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Should the Marlins at least consider Dave Dombrowski?

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Could the Marlins get Dombrowski if they wanted to?

Andrew Weber-USA TODAY Sports

He left them in 2001 but it might be time for a reunion.

Dave Dombrowski left the Marlins two years before they would win the second World Series title in their short history to become the General Manager in Detroit. He had a notable amount of success since joining the Tigers’ front office, assembling a club that would make the postseason in five out of nine seasons since 2006. But now, he is looking to join another organization.

Just days after the July 31 non-waiver trade deadline, the Tigers opted to release Dombrowski from his contract. Al Avila signed a five-year contract to become the Tigers’ General Manager and the industry expectation is Dombrowski already has job offers lined up. Detroit wanted to move in a different direction and Avila very well might have a notable amount of success. But now a top front office executive is a free agent and the Marlins have an opportunity to sign him for the second time.

Several clubs are known to be interested in Dombrowski, with the Red Sox and Blue Jays reportedly leading the way.  The Marlins have not been linked to him, but that could change rather quickly.

On the surface, the Marlins do not have a vacancy for Dombrowski to fill. Dan Jennings is the General Manager, Michael Hill the President of Baseball Operations, David Samson the President. But since the Marlins dismissed Mike Redmond, Jennings has been in the dugout managing games. Hill has been making the majority of personnel decisions with the help of a handful of assistants.

Although the Marlins have not had a notable amount of success with Jennings managing, they have likely performed well enough for him to at least be considered to manage in 2016. The Marlins are also still paying Redmond, which could factor into the decision of who manages next season. If Jennings remains the manager, which is possible but might be unlikely, there will be a spot to fill in the front office. Enter Dombrowski.

After the Tigers posted 119 losses in 2003, Dombrowski has been able to put together talented and productive major league teams. Under his leadership, the Tigers were buying more often than they were selling. Since 2003, the Marlins have been seeking consistency. They appear to have the core in place – it is adding the most fitting and productive surrounding pieces that has been challenging for Miami.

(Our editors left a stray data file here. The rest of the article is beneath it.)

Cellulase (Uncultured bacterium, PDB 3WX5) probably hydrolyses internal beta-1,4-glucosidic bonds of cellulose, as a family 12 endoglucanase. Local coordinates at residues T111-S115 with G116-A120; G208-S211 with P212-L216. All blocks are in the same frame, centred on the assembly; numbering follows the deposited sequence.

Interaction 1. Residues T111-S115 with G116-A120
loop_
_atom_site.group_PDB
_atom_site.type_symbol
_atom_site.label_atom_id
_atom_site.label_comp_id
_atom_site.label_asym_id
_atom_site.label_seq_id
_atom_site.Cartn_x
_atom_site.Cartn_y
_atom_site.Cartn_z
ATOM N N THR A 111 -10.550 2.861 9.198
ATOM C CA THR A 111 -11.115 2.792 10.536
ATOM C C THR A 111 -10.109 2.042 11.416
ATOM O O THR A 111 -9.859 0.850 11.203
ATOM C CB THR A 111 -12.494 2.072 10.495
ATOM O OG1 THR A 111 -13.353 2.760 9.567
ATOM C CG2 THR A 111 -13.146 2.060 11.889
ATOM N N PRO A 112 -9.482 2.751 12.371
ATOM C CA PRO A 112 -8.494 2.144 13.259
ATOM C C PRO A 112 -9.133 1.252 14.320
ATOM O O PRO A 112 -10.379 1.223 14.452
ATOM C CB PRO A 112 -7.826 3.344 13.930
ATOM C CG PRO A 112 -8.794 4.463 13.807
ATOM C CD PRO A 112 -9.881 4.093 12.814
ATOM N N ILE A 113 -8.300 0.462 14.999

Even if they had to create a spot for him, the Marlins would likely be interested in Dombrowski. The more significant question: Would Dombrowski choose the Marlins?

There is something in this industry to be said for familiarity. Dombrowski has already seen time in Miami’ front office. It is a fairly new core and new minor league system. But he knows how the organization functions and is now more well-rounded after spending time in the American League.

Dombrowski has always been known for his ability to identify and develop top pitchers. The Marlins already have several top arms in place – Jose Fernandez is healthy following Tommy John surgery, Jarred Cosart and Henderson Alvarez should be next season, and Tom Koehler, Brad Hand, David Phelps, Jose Urena, Justin Nicolino, Adam Conley, and Kendry Flores all figure to be in the conversation next year.

Miami will likely look to add offense and upgrade the bullpen this winter. A team led by Fernandez and Giancarlo Stanton, if not plagued by injuries, might be ready to compete as soon as 2016. And Dombrowski might be the ideal candidate to help the Marlins play postseason baseball moving forward.

It could be a longshot and the Marlins likely will not be linked to Dombrowski. But given his past experiences, the Marlins should at least considering adding him to their front office.